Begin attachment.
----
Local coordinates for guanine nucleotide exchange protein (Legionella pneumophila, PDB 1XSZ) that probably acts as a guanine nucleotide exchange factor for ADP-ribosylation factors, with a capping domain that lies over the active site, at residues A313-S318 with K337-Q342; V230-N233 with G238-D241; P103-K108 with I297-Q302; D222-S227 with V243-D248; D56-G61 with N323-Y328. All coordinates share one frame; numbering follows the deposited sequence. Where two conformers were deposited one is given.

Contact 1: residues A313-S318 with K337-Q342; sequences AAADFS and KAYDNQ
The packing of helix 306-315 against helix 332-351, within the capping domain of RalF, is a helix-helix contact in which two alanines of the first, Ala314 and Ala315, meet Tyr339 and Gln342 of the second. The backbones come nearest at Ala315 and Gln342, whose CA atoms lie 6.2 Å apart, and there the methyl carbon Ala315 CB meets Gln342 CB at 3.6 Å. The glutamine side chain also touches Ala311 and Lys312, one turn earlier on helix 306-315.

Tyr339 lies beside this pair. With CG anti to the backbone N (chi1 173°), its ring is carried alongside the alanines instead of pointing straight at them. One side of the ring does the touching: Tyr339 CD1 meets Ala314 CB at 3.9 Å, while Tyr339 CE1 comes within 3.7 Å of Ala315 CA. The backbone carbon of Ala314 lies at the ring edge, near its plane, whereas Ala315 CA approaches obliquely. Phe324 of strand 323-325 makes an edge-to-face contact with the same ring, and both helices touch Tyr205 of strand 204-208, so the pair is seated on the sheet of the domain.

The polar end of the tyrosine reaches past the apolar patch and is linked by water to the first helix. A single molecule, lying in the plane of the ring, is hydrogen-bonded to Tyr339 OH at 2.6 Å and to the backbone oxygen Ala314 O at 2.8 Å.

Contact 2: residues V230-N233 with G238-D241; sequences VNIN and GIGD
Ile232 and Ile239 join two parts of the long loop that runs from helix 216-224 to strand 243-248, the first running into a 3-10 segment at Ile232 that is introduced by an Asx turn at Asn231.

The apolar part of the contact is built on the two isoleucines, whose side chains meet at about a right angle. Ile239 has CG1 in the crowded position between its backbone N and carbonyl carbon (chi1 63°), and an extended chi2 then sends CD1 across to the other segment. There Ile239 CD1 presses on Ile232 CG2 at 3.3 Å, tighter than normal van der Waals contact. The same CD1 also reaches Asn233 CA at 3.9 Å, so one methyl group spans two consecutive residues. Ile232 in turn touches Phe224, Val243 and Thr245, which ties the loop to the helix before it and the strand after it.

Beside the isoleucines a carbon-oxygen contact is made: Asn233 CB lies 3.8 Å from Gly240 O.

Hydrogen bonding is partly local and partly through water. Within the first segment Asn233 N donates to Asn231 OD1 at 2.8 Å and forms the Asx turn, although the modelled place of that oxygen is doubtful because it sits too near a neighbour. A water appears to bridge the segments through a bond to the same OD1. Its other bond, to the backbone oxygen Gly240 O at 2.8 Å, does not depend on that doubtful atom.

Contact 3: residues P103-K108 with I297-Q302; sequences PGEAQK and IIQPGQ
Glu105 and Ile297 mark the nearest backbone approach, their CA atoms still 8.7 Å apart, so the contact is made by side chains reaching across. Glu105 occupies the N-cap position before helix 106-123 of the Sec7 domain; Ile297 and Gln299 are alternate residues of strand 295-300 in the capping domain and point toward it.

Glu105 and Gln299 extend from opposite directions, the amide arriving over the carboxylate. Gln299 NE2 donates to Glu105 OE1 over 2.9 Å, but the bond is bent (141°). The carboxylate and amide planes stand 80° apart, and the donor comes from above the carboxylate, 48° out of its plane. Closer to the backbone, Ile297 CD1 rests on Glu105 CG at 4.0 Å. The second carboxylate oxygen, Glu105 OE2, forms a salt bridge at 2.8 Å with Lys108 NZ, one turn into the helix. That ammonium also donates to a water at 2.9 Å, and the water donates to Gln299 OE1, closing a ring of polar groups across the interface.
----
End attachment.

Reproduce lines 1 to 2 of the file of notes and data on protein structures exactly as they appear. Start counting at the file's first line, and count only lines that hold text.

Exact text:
Local coordinates for guanine nucleotide exchange protein (Legionella pneumophila, PDB 1XSZ) that probably acts as a guanine nucleotide exchange factor for ADP-ribosylation factors, with a capping domain that lies over the active site, at residues A313-S318 with K337-Q342; V230-N233 with G238-D241; P103-K108 with I297-Q302; D222-S227 with V243-D248; D56-G61 with N323-Y328. All coordinates share one frame; numbering follows the deposited sequence. Where two conformers were deposited one is given.

Contact 1: residues A313-S318 with K337-Q342; sequences AAADFS and KAYDNQ